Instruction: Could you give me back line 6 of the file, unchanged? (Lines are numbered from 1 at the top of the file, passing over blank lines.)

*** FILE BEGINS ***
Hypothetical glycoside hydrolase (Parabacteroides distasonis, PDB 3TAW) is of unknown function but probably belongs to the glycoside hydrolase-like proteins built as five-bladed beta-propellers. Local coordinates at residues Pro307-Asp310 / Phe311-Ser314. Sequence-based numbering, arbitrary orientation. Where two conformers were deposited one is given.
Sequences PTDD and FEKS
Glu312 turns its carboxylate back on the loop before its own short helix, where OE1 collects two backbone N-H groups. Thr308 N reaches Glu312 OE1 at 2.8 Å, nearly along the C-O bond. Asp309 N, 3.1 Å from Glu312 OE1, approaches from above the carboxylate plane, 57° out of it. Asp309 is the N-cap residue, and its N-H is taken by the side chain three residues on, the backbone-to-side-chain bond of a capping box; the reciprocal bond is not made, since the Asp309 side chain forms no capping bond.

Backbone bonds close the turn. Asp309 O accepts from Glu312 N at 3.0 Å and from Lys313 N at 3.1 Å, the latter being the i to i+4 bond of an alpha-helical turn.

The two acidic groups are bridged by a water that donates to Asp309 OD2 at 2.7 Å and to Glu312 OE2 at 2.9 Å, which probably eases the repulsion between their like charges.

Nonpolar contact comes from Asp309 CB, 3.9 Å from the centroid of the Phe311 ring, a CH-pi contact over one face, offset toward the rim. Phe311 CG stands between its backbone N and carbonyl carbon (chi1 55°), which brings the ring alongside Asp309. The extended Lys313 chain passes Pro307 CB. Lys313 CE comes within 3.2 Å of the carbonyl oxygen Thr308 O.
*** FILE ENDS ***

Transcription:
Nonpolar contact comes from Asp309 CB, 3.9 Å from the centroid of the Phe311 ring, a CH-pi contact over one face, offset toward the rim. Phe311 CG stands between its backbone N and carbonyl carbon (chi1 55°), which brings the ring alongside Asp309. The extended Lys313 chain passes Pro307 CB. Lys313 CE comes within 3.2 Å of the carbonyl oxygen Thr308 O.